Here is the latest Caml Weekly News, for the week of November 16 to 23, 2010.
Archive: http://groups.google.com/group/fa.caml/browse_thread/thread/8652e1563fcfdc01#In this very long thread, Wolfgang Draxinger asked and Sylvain Le Gall suggested:
> So, what're the developments regarding SMP multithreading OCaml? There are various development regarding this subject (most recent first): - Plasma (MapReduce in OCaml) http://plasma.camlcity.org/plasma/index.html - OC4MC (OCaml for MultiCore) http://www.algo-prog.info/ocmc/web/ - ocamlp3l http://camlp3l.inria.fr/eng.htm - jocaml http://jocaml.inria.fr/ - ocamlmpi http://forge.ocamlcore.org/projects/ocamlmpi/ All these projects try to tackle the challenge of SMP from different point of view. Maybe you'll find what your answer in one of them.
Archive: http://groups.google.com/group/fa.caml/browse_thread/thread/a3f3d9ee6deb7344#Daniel de Rauglaudre announced:
New release of "ledit" : 2.02. Ledit is a line editor to be used before an interactive command, allowing you to edit input lines (cut, paste, move cursor forward and backward and in history, balance parentheses and so on). Examples: $ ledit ocaml $ ledit ocamldebug $ ledit ed and so on... New feature : TAB for 'complete-file-name' When you type 'tab', ledit tries to complete what is before the cursor considered as a path, and displays the possible files if there are several of them, just like common shells do. Useful when you have forgotten the file name you want to specify.
Archive: http://groups.google.com/group/fa.caml/browse_thread/thread/437242c094e335c3#Goswin von Brederlow asked and Jérémie Dimino replied:
> I'm looking for stubs for > > ssize_t sendmsg(int sockfd, const struct msghdr *msg, int flags); > ssize_t recvmsg(int sockfd, struct msghdr *msg, int flags); > > Specifically I need those to send (among normal messages) an > Unix.file_descr over a Unix Domain Socket. > > Does anyone know of a module that has them? The Lwt_unix module has them . Cheers, Jérémie  http://ocsigen.org/lwt/doc/api/Lwt_unix.html#VALrecv_msgDave Scott also replied:
We have some bindings for those: https://github.com/xen-org/xen-api-libs/blob/master/stdext/unixext.mli external send_fd : Unix.file_descr -> string -> int -> int -> Unix.msg_flag list -> Unix.file_descr -> int = "stub_unix_send_fd_bytecode" "stub_unix_send_fd" external recv_fd : Unix.file_descr -> string -> int -> int -> Unix.msg_flag list -> int * Unix.sockaddr * Unix.file_descr = "stub_unix_recv_fd" You might prefer to extract the relevant functions from the code -- there's a lot of other misc stuff in that repo which you're probably not interested in. We use those functions quite a lot so hopefully they'll work for you.
Archive: http://groups.google.com/group/fa.caml/browse_thread/thread/a8b3d15a3cba60f0#Benedikt Meurer announced:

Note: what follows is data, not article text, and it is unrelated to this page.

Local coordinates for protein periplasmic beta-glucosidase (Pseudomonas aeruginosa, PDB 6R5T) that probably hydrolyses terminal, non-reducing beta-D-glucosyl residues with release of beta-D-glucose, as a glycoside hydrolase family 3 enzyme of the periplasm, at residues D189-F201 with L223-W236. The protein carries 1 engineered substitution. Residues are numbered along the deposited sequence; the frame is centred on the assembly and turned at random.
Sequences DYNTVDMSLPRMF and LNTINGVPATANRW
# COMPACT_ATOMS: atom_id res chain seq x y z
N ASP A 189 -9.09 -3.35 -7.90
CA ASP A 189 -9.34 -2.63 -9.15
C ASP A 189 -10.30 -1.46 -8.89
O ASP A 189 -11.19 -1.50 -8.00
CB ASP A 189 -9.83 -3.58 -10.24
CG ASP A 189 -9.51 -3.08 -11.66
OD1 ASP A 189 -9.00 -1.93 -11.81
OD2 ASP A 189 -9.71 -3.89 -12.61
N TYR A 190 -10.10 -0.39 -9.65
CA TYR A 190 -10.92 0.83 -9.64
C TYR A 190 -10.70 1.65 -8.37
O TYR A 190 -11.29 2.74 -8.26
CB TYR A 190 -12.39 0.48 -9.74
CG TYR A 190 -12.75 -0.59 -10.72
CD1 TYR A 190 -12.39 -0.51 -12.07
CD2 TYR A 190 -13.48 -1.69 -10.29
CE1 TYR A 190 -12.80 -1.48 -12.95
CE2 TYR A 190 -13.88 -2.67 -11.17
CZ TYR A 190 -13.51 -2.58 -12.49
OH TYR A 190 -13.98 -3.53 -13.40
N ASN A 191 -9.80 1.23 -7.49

OCamlJit 2.0 is a new Just-In-Time engine for Objective Caml 3.12.0 on desktop processors (x86/x86-64). It translates the OCaml byte-code used by the interpreter (ocamlrun and ocaml) to x86/x86-64 native code on-demand and runs the generated native code instead of interpreting the byte-code. It is designed to run with minimal compilation overhead (translating only what is being executed, avoiding costly code generation and optimization techniques), while being 100% compatible with the byte-code runtime (including serialization and hashing of closures, etc.). OCamlJit 2.0 was specifically designed for desktop processors and is not really portable to anything else in its current shape, because the target audience are people using the interactive top-level and the byte-code interpreter for rapid prototyping/development (which is unlikely to happen on anything else but x86/x86-64). The implementation currently requires a system that adheres to the SysV ABI, which includes Linux, BSD, OS X, but excludes Win32/Win64 (patches/ideas are welcome). It was tested on Linux/x86 (Debian), Linux/amd64 (CentOS) and Mac OS X 10.6 (64bit). The x86 implementation requires SSE2 capable processors (otherwise it falls back to the byte-code interpreter), so it won't speedup your OCaml programs running on 486 CPUs. :-) OCamlJit 2.0 runs most benchmarks at 2-6 times faster than the byte-code interpreter. The interactive top-level benefits twice when used with the JIT engine: (a) the compiler stages are JIT compiled and (b) the generated byte-code is JIT compiled. A tech report describing a slightly earlier prototype and including performance measures of OCamlJit 2.0 on Mac OS X (64bit) is available at: http://arxiv.org/abs/1011.1783 The source code is available from the Git repository (master branch) at: http://gitorious.org/ocamljit2/ocamljit2 Installation is similar to installation of Objective Caml, just run ./configure -prefix /path/to/ocamljit2 [options] followed by make world opt make install This will install a fully working Objective Caml 3.12.0 to /path/to/ocamlji2, where /path/to/ocamljit2/bin/ocamlrun and /path/to/ocamljit2/lib/libcamlrun_shared.so include the JIT engine in addition to the byte-code interpreter (fallback to the byte-code interpreter is necessary for debugging with ocamldebug). The configure script prints a line indicating whether the JIT engine is enabled or not (if not, it'll be just a regular OCaml 3.12 installation). Comments are welcome.bluestorm asked and Benedikt Meurer replied: